• Oil down -$4.68 to $35.46 w/w
  • Gas down -$.01 to $2.05 w/w 
  • Usage 4 week average up` +0.7% YoY


The 2010-13 Oil choke collar remains broken.  The price of gas and oil bottomed at the end of January at $2.02. It finally went below that this week, although it is hovering above $2.  Usage is a positive.


Bank lending rates

  • 0.272 TED spread up +0.018 w/w
  • 0.317 LIBOR up +0.048 w/w (near 6 year high)


Both TED and LIBOR have risen since the beginning of this year to the point where both have usually been negatives, although there have been some wild fluctuations, and particularly so this week, as LIBOR spiked nearly .5% to a 5 year high!


Consumer spending

Both the Goldman Sachs and Johnson Redbook Indexes weakened after last Christmas, weakened further YoY beginning in May, and then weakened yet further in September, probably as YoY gas price comparisons turn flatter.  In the last month, however, the YoY comparisons have gotten notably better except for Gallup, which includes gas purchases, and turned negative again two weeks ago.



Railroad transport

  • Carloads down -12.9% YoY
  • loads ex-coal down -7.7% YoY
  • Intermodal units up +0.8% YoY
  • Total loads down -6.6% YoY

Shipping transport

Rail traffic fell off a cliff in mid-February. Intermodal traffic quickly turned positive again, but domestic carloads, led by coal (for export) declined further in May and June (off -8% to -10% YoY), and then were at consistent, less negative YoY comparisons through summer.  Since the beginning of October, comparisons have turned more negative than even earlier this year. They did improve from horrible to very bad this week due to the reversal of Thanksgiving Day  seasonality.

After declining sharply for several months, making a 3-year low in mid-February, the BDI surged higher, and then declined again.  Meanwhile, Harpex (container shipping) turned up sharply for 3 months, peaking at 646 in July, before turning down again to a new post-recession low this week.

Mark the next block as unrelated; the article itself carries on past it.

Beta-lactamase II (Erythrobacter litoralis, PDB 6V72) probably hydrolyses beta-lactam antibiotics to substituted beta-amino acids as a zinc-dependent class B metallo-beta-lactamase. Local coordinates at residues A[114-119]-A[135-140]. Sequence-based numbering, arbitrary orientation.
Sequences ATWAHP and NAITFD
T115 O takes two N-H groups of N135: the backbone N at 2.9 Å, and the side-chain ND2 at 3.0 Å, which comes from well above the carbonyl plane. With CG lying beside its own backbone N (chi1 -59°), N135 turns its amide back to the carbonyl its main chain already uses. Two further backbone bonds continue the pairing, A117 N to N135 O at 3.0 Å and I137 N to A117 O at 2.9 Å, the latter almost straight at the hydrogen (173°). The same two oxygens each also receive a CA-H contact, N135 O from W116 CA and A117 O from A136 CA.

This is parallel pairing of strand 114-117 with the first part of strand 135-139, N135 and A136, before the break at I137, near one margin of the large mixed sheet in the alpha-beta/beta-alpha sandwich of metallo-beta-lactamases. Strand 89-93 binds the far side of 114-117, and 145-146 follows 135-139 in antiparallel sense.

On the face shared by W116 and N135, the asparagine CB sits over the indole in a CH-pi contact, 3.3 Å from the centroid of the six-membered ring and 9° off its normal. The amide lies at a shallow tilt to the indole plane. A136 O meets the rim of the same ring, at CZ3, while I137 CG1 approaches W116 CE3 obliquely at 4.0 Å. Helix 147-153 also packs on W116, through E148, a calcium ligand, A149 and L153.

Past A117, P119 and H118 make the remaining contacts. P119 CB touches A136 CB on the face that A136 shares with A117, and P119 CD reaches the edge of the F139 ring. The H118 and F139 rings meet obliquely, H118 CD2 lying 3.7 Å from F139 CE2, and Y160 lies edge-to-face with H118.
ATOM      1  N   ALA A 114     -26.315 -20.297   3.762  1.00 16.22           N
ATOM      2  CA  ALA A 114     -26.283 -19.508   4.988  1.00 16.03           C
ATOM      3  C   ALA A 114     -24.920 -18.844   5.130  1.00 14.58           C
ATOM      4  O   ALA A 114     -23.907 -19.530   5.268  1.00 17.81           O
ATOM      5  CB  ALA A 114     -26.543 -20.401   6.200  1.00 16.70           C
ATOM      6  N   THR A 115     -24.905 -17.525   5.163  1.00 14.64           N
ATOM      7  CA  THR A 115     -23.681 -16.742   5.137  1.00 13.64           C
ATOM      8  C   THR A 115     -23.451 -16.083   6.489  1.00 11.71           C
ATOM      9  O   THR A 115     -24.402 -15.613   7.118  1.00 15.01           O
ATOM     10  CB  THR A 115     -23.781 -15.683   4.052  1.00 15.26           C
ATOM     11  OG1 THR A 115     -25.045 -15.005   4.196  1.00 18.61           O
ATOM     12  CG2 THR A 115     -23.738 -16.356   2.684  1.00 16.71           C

Steel production


  • Down -4.4% w/w
  • Down -14.3% YoY (huge downturn)

Over the last several years steel production had generally been in a decelerating uptrend.  It begain to turn in spring 2014, turned negative beginning in February, and more intensely negative in the last two months.  It fell into a black hole last week, and bounced partway back this week.




Among long leading indicators, interest rates for treasuries, corporate bonds, and mortgages all are neutral.  Money supply, mortgage applications, and real estate loans are still positive.


Among short leading indicators, the interest rate spread between corporates and treasuries remains quite negative, and the US$ even more.  Commodities remain a big global negative, hitting new multi-year lows yet again.  Temporary staffing remains very negative. Jobless claims are still very positive despite a little jump this week, as are oil and gas prices, and gas usage.


Among coincident indicators, steel production, shipping, and rail transport all remain very negative.  The TED spread and LIBOR both rose, in the case of LIBOR a huge jump to 5 year highs (I have no idea why).  Tax withholding on a 20 day average and two measures of consumer spending are both still positive, while Gallup's measure of consumer turned even more negative, probably due to a decline in gas prices.


As anticipated due to Thanksgiving Day seasonality, coincident readings improved from absolutely horrible to merely bad.  The US economy continues to be buoyed up by housing and cars, with a continued though smaller than anticipated boost in consumer spending.  I continue to anticipate further near term weakness in the US economy, although the growing service/consumer sector continues to overbalance the deepening industrial recession brought on most of all by the further strengthening in the US$.


Have a nice weekend!